Getting a Foot in the Door

 

Our Wednesday Fox asked, “Tell us about the publication of your first book.”

In the spring of 2012, I was working on a historical novel set in 1870, about a former samurai who needed to find a new direction. The new emperor Meiji had abolished the samurai class, and he was at a loss as to what his life would entail. This was the book of my heart. I wanted to pay tribute to my Japanese heritage, especially my father, who’d passed away three years earlier. But even though I love to research history, I struggled to put my thoughts into words, and nearly seven years had passed since I’d started the project.

I’d nearly finished my manuscript when the terrible nuclear plant disaster, followed by the tsunami, took place near my grandfather’s hometown of Sendai. Since my family has been in America for over a hundred years, we have no connection with distant relatives in that area, but we still grieved for the lives lost and worried about the effect of that disaster on my relatives farther south. Suddenly, my good friend Joselyn Vaughn, a fellow member of my local writing group and a former Fox on this blog, emailed me about a special call-out issued by her publisher. Astraea Press (now Clean Reads), proposed a series of novellas for which all proceeds would go to relief efforts in Japan. Authors would give up royalties for six months, but after that we would receive 50% of the publisher’s take. 

I was immediately interested, but now I had a new problem: My samurai manuscript was at 60,000 words, much too long for a novella. And I didn’t feel I could do the story justice if I cut it down. So I thought: what if I were to write a related story? I brainstormed ideas. Perhaps I could write one about my samurai’s ancestor – but then I’d need to do a lot more research. I settled on a story about the samurai’s descendant, living in current-day America. I still had to do research about the areas in California where many Japanese families settled, but I happen to have a cousin in Los Angeles who was happy to help me. In less than two months, I managed to churn out a manuscript for what is now The Legacy, and after a quick edit done by a few author friends, I submitted the story, which was accepted as part of the fundraising effort. About a year after that, I was able to submit the samurai story, entitled The Samurai’s Garden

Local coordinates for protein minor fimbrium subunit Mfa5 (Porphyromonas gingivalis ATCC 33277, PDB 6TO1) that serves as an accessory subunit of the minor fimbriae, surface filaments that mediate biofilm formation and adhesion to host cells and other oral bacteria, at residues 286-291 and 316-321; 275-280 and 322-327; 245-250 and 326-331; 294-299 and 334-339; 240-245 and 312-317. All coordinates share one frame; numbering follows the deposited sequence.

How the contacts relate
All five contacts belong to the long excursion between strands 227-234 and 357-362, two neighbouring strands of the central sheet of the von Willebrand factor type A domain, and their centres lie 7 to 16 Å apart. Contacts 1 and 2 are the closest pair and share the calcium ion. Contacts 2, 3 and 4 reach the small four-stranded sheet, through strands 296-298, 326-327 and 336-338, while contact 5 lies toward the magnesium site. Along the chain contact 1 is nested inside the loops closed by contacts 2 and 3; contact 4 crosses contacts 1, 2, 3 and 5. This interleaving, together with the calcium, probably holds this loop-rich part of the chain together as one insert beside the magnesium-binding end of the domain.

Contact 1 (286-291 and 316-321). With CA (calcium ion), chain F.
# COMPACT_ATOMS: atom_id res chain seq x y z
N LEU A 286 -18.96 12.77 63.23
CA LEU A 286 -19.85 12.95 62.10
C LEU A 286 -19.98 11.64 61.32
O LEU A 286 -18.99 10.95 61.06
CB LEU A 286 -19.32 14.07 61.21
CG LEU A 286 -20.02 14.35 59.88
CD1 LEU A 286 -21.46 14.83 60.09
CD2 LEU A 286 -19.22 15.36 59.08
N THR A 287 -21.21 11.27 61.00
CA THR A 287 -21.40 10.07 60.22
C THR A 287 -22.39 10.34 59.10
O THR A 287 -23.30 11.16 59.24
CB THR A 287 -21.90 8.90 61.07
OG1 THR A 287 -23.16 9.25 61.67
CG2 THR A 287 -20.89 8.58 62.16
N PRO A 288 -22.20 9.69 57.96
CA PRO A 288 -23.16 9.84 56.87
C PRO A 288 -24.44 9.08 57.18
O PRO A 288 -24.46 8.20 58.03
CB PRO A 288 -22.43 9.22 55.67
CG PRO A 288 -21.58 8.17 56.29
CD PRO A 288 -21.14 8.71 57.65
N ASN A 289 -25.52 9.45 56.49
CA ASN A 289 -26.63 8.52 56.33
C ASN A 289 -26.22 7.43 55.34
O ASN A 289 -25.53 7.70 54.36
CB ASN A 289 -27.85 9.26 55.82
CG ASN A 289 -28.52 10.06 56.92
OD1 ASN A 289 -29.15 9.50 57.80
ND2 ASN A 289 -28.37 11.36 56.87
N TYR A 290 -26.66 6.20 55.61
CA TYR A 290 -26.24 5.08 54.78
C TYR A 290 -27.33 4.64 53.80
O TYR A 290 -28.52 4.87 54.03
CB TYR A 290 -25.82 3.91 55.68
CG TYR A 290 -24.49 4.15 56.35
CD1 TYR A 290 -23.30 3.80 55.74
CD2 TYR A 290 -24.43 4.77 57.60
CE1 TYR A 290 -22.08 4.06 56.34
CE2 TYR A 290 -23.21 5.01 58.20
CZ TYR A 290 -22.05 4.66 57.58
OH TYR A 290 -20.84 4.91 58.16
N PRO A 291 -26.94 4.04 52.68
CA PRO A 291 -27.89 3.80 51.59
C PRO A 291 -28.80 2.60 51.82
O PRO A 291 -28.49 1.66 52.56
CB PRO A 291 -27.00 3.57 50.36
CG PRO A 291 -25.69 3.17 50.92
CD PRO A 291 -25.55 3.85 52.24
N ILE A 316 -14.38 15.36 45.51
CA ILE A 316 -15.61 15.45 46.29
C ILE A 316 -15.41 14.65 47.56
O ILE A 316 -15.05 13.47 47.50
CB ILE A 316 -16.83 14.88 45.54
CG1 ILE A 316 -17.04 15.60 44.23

I’d planned to fill in the gaps between the samurai’s adventures in 1870 and the current day Andy, but… it didn’t happen. I became sidetracked by other projects, and now I’m not sure I’ll be able to get back into that mindset. But I’m so thankful that the short story was the impetus for my publishing journey.

About Patricia Kiyono

During her first career, Patricia Kiyono taught elementary music, computer classes, elementary classrooms, and junior high social studies. She now teaches music education at the university level. She lives in southwest Michigan with her husband, not far from her five children, nine grandchildren (so far), and great-granddaughters. Current interests, aside from writing, include sewing, crocheting, scrapbooking, and music. A love of travel and an interest in faraway people inspires her to create stories about different cultures. Check out her sweet historical contemporary romances at her Amazon author page: http://www.amazon.com/Patricia-Kiyono/e/B0067PSM5C/
This entry was posted in Books, Clean Writing, contemporary, decisions, epublishing, experiences, historical, natural disasters, Patricia Kiyono, writing and tagged , , , . Bookmark the permalink.

8 Responses to Getting a Foot in the Door

  1. Jeff Salter says:

    I remember those early days of Astraea… and that specific fund-raising campaign. You and I entered the AP / CR stable at about the same time: my first contract being in Oct 2011 for a May 2012 release.

    Liked by 1 person

  2. Diane Burton says:

    Such an interesting story that it took a disaster to help you enter the publishing world. So glad it did.

    Liked by 1 person

  3. I loved both of those books! I met you and Jeff at one of Astraea Press’s online parties back in early 2013 I think it was.

    Liked by 1 person

  4. Elaine Cantrell says:

    I miss the early days at Astraea too. Patty, your cover for The Samurai’s Garden was one of the prettiest ones I’ve seen.

    Liked by 1 person

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